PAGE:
Yousef stews. Amina is parking with Tom, but feels cold when he's sucking on her neck, so he takes her home. The mummy is wandering about, upsetting dogs (especially "old King"), killing gun-toting farmer Ben Evans, and busting through barn walls.

At the Scripps Museum and the tomb of Ananka, Yousef laments that the priests are "powerless now to prevent the gaze of heretics resting upon her." He hides until after hours. Kharis shows up, and when he lovingly approaches Ananka's mummy, Amina at home screams, and Ananka turns to dust: "her soul has entered another form." But Kharis goes berserk, breaks things, and kills a watchman. Amina reports afterwards, "I could feel his hands, touching me."

Inspector Walgreen (the guy who played Inspector Henderson in the Superman tv series) tries reconstructing the crime in the Noman home, burning tana and digging a 10-foot pit for the mummy, which never works out. Tom keeps wanting to go to New York, and Amina is rather icy about the prospect of marriage to this doof. Bey prays for guidance, and a mystical light takes Kharis to a sleepwalking Amina. Peanuts the dog leads Tom in pursuit, and a mob has formed too now, proceeding to a shack where Yousef now has Amina, with more white hair, tied down. He claims she's the reincarnation of Ananka "as she was centuries ago." Amina declares, "You're mad," but she does have a birthmark on her hand. Yousef must decide, in this "hour of temptation," whether "to consign this lovely girl to death again," that is, to inject her with tana fluid for Kharis, or listen to his inner voice: "What of your destiny as a man?" Her hair is now white. Yousef prays to Isis. If he proceeds correctly, he'll "keep her young and beautiful forever.... No more to fear: no death, no decay." He decides they won't return to Egypt. Kharis is shocked! He kills Yousef. Tom and his stick fail in their assault and the mummy takes an unconscious Amina out of the shack. Peanuts leads the mob towards the escaping Kharis, carrying Amina who is now wrinkled. They walk into a bog, and Tom is warned, "You can't go in that swamp. It's certain death." An aged and unconscious Amina is carried under, into the muck, by the mummy.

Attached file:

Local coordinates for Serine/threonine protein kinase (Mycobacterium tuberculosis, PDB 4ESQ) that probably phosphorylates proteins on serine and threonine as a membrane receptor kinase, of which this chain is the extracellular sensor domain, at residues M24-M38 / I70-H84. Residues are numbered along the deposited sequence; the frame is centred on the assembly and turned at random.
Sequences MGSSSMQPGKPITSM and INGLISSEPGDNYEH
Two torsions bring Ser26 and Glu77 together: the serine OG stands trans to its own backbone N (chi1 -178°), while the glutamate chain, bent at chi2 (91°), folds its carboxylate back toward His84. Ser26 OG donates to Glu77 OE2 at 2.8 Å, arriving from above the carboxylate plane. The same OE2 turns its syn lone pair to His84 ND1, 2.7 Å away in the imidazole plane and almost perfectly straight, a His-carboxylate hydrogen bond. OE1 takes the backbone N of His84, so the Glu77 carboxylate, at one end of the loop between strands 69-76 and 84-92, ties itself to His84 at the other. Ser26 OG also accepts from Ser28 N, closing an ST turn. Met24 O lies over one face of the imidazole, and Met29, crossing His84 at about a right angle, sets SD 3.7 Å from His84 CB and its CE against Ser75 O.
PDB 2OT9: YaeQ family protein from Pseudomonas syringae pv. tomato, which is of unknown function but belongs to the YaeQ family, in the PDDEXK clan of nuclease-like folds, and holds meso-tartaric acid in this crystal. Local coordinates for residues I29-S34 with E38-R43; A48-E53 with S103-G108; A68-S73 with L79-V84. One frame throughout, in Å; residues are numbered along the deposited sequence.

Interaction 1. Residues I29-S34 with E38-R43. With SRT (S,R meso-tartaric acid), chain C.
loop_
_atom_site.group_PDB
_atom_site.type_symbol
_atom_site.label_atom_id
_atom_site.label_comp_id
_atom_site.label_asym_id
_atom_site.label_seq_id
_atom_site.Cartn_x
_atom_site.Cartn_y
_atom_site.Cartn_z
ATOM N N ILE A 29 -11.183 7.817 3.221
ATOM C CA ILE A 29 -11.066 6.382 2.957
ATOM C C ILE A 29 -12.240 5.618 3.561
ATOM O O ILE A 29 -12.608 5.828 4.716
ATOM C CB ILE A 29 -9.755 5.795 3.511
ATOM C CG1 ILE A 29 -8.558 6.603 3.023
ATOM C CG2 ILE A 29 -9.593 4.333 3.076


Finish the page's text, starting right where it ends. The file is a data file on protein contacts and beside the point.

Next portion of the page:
Overvoice: "The fate of those who defy the will of the ancient gods shall be a cruel and violent death." [But she didn't.]

Commentary: What a mess! This one wasn't thought through very carefully, as exemplified by the pointless pit-digging in front of Professor Norman's doorway, one hastily and poorly incorporated scene from a previous mummy film, Amina's lack of consciousness for most of the film, and the general pointlessness of it all. The film has nothing to do with Egypt and not much to do with anything else. I am at a loss as to how to comment. Ah! The bog is real, so that's truly disgusting muck. But mummies should be associated with dryness and dust!

For a very enthusiastic reading of these '40s mummy films plus lost scenes from the scripts, see Thomas M. Feramisco, The Mummy Unwrapped: Scenes Left on Universal's Cutting Room Floor (Jefferson, NC: McFarland & Co., Inc., Pub., 2003).